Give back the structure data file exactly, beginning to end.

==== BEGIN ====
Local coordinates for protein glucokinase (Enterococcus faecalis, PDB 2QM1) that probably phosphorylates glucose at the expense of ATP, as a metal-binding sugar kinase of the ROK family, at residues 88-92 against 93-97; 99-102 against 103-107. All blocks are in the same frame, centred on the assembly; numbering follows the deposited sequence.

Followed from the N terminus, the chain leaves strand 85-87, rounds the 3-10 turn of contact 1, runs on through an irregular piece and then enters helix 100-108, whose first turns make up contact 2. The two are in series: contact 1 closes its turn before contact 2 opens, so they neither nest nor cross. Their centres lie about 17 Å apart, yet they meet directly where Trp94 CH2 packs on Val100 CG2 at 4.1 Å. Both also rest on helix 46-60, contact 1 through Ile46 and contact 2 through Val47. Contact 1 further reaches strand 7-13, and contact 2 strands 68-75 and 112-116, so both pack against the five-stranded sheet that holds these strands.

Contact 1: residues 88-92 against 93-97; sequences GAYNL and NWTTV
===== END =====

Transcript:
Local coordinates for protein glucokinase (Enterococcus faecalis, PDB 2QM1) that probably phosphorylates glucose at the expense of ATP, as a metal-binding sugar kinase of the ROK family, at residues 88-92 against 93-97; 99-102 against 103-107. All blocks are in the same frame, centred on the assembly; numbering follows the deposited sequence.

Followed from the N terminus, the chain leaves strand 85-87, rounds the 3-10 turn of contact 1, runs on through an irregular piece and then enters helix 100-108, whose first turns make up contact 2. The two are in series: contact 1 closes its turn before contact 2 opens, so they neither nest nor cross. Their centres lie about 17 Å apart, yet they meet directly where Trp94 CH2 packs on Val100 CG2 at 4.1 Å. Both also rest on helix 46-60, contact 1 through Ile46 and contact 2 through Val47. Contact 1 further reaches strand 7-13, and contact 2 strands 68-75 and 112-116, so both pack against the five-stranded sheet that holds these strands.

Contact 1: residues 88-92 against 93-97; sequences GAYNL and NWTTV